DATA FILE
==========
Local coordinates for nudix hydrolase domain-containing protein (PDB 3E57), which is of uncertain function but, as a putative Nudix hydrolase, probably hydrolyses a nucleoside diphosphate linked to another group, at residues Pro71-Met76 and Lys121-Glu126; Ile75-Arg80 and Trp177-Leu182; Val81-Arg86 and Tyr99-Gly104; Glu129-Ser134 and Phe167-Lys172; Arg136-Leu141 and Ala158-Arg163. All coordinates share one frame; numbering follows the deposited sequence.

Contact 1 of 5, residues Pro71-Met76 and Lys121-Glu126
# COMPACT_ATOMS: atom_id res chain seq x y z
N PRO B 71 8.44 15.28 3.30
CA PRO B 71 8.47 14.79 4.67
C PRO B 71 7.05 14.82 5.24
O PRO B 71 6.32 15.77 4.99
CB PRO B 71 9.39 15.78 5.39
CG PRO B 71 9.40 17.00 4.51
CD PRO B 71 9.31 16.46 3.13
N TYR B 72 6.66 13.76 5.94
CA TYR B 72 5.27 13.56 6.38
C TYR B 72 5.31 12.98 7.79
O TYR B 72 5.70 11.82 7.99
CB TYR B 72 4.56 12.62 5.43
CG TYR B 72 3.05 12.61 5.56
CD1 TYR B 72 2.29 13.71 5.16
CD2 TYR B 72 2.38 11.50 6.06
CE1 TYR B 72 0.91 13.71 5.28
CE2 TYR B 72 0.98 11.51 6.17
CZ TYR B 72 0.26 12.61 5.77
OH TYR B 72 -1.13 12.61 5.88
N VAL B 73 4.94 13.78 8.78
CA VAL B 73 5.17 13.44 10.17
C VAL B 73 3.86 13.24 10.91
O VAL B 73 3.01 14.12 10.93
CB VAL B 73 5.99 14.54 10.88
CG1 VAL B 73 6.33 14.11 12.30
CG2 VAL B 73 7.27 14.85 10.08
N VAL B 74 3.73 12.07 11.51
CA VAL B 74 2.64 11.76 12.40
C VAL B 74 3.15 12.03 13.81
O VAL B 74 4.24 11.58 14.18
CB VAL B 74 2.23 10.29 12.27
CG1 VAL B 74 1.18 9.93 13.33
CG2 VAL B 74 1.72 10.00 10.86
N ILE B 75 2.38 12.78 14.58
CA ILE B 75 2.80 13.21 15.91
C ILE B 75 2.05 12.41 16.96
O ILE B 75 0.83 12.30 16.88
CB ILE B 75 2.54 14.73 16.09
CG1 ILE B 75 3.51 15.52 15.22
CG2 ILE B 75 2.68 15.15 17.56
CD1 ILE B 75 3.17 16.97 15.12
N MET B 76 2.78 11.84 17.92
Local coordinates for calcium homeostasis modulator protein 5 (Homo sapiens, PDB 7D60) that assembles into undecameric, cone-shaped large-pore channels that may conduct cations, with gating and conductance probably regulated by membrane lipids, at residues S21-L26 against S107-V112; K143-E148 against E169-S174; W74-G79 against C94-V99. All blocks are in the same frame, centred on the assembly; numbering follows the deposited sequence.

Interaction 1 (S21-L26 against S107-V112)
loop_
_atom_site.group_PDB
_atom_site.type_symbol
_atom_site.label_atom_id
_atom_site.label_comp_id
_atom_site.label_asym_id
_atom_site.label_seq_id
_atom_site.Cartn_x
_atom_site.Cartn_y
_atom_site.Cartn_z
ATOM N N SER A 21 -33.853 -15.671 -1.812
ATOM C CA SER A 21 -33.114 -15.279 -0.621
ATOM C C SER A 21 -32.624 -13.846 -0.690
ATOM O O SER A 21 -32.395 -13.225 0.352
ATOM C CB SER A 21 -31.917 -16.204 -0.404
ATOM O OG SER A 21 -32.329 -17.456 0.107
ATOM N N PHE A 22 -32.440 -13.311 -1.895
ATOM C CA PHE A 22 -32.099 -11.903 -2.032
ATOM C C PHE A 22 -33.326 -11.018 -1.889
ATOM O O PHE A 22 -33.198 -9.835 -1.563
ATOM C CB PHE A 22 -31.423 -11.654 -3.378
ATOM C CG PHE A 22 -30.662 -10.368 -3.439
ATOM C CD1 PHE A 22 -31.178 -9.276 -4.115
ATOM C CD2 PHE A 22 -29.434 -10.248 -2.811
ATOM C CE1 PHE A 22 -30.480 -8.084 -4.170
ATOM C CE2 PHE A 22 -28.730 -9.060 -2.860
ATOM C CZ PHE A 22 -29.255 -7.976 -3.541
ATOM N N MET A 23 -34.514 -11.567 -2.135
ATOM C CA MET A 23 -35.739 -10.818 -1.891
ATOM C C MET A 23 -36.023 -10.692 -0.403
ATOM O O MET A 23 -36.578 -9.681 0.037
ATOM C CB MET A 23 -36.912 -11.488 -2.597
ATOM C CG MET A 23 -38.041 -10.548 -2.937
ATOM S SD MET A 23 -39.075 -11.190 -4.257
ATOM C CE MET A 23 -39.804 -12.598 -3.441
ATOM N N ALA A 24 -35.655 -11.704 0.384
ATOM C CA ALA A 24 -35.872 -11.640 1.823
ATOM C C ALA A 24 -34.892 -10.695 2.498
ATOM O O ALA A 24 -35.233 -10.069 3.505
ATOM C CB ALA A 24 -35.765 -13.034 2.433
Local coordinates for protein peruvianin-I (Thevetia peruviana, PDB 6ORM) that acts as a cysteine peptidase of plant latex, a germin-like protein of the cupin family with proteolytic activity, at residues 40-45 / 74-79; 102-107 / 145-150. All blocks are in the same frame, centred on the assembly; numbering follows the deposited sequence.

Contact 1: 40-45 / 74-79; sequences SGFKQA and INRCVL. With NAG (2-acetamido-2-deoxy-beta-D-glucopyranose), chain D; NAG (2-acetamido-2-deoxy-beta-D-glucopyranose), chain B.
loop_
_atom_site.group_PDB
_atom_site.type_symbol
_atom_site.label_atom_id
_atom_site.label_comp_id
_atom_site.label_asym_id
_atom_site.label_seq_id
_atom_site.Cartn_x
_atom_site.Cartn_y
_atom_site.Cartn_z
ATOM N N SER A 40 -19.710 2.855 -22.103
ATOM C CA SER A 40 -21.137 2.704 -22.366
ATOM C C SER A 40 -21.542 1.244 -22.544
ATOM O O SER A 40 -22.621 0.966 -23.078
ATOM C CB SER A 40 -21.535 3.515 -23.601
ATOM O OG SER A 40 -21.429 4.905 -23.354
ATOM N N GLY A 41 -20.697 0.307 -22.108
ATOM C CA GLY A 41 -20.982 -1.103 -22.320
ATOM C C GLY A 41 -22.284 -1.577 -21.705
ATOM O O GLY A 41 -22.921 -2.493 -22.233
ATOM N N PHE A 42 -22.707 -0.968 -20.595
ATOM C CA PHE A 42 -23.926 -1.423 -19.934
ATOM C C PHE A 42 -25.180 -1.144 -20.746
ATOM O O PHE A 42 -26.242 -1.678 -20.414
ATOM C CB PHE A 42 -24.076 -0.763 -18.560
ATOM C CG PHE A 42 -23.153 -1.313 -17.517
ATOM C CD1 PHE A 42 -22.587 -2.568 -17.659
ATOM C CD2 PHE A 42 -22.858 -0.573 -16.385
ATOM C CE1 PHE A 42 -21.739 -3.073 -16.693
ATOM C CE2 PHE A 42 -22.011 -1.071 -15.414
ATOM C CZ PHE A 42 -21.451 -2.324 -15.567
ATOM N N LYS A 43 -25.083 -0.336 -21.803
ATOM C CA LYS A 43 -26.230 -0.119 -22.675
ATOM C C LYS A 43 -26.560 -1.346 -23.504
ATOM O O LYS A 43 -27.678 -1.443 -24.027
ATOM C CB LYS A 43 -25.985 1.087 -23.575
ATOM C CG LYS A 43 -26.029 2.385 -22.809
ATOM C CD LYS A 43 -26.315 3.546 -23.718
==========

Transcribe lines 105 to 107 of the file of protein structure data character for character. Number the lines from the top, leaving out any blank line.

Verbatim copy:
ATOM O OG SER A 40 -21.429 4.905 -23.354
ATOM N N GLY A 41 -20.697 0.307 -22.108
ATOM C CA GLY A 41 -20.982 -1.103 -22.320